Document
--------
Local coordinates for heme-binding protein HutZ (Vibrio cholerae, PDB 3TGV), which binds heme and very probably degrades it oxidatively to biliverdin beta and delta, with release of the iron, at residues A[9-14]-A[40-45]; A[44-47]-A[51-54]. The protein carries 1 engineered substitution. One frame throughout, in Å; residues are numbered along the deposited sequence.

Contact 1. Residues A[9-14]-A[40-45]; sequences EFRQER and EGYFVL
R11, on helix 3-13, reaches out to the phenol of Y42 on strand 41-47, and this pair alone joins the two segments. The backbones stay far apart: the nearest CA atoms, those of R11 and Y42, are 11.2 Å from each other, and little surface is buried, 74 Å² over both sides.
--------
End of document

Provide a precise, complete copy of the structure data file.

Local coordinates for heme-binding protein HutZ (Vibrio cholerae, PDB 3TGV), which binds heme and very probably degrades it oxidatively to biliverdin beta and delta, with release of the iron, at residues A[9-14]-A[40-45]; A[44-47]-A[51-54]. The protein carries 1 engineered substitution. One frame throughout, in Å; residues are numbered along the deposited sequence.

Contact 1. Residues A[9-14]-A[40-45]; sequences EFRQER and EGYFVL
R11, on helix 3-13, reaches out to the phenol of Y42 on strand 41-47, and this pair alone joins the two segments. The backbones stay far apart: the nearest CA atoms, those of R11 and Y42, are 11.2 Å from each other, and little surface is buried, 74 Å² over both sides.